Mar 22, 2002
SINGAPORE (Reuters Health)
Singapore is expected to make a final decision soon on its stand on embryonic stem cell research.
In November last year, the nation's Bioethics Advisory Committee (BAC), which includes scientists, a judge, a philosophy professor and a newspaper editor, gave a tentative nod for the use of embryonic stem cells for therapeutic purposes provided the embryos are not older than 14 days.
Since then, the Bioethics Advisory Committee has received feedback from religious, medical and other interest groups to refine its current position before making its final recommendations to the government.
"We are considering all aspects and aim to reach a balanced view," Lim Pin, chairman of Singapore's Bioethics Advisory Committee told Reuters Health.
Many Christians, who comprise about 15% of Singapore's population, believe that life begins at conception, as do Hindus. Last year, the Catholic Medical Guild of Singapore, made up of some 300 doctors, launched a 10-day prayer vigil against embryonic stem cell research.
Muslims, making up about 15% of the population, believe life starts after four months gestation while Buddhists, accounting for some 43% of the population, are not actively involved in the debate on when life begins.
Scientists in Singapore are already involved in stem-cell research, most notably at ES Cell International, one of world's top stem-cell suppliers. ES Cell International was established in July 2000, with $17 million Singapore Dollars (US $ 9.3 million) in seed capital provided by two investment groups, Life Science Investments and ES Cell Australia Pty Ltd.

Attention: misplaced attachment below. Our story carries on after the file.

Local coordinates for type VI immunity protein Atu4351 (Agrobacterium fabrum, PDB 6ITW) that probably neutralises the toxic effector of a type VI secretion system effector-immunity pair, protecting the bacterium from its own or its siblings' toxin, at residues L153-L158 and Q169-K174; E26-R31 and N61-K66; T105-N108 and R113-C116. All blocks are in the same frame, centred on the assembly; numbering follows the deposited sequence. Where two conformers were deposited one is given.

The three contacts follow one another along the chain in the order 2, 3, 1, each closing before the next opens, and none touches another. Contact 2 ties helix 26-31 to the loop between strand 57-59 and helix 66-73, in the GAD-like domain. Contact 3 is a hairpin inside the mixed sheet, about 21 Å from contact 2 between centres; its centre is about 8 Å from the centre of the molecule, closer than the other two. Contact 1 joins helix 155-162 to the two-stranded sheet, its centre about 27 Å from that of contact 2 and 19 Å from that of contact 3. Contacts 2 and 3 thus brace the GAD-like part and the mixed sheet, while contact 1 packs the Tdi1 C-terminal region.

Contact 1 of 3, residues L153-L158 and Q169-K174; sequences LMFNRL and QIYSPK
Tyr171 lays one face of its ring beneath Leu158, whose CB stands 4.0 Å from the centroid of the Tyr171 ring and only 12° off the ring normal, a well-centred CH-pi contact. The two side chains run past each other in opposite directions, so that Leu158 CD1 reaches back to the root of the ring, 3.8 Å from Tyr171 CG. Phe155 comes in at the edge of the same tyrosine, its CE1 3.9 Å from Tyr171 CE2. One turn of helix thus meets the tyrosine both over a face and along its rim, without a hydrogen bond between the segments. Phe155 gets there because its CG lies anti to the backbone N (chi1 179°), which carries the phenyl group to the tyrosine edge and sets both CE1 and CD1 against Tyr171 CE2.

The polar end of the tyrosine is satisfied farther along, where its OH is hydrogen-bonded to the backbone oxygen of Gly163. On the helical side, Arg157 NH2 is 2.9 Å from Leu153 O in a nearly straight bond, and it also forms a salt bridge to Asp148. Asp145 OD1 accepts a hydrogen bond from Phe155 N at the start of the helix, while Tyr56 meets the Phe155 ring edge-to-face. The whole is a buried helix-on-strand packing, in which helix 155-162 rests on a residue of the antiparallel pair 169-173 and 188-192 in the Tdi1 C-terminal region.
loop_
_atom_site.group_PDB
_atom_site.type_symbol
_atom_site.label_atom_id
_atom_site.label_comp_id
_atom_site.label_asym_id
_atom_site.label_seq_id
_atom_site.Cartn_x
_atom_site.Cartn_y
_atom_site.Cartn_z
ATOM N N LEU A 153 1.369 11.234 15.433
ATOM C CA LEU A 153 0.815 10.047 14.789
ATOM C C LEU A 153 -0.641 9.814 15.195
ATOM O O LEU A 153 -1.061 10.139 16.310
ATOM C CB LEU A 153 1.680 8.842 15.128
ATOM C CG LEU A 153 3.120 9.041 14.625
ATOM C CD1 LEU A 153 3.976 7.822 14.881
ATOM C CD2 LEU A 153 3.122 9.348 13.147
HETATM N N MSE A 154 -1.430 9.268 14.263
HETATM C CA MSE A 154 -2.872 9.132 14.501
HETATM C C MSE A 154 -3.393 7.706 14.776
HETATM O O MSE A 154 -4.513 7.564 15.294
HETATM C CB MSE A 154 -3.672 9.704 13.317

Recent news that Dr. Alan Colman will move to Singapore as ES Cell International's new chief scientific officer is seen as a major coup for the nation's growing life sciences industry.
"While no one knows what the committee will finally decide, I expect Singapore will maintain a supportive attitude to stem cell research," Dr. Colman told Reuters Health.
Dr. Colman supports rules for stem cell research, comparing it to abortion, where if it is banned, it still continues without any control. "If Singapore had no regulation of stem cell work, I would not be moving there."
Working here also gives Dr. Colman the chance to tap into a Singapore
$1 billion (approximately US $550 million) biomedicine investment fund.
Singapore has poured at least Singapore $3 billion (US $1.6 billion) into
boosting research and seeding start-ups in its fledgling life sciences
© 2002 Reuters Ltd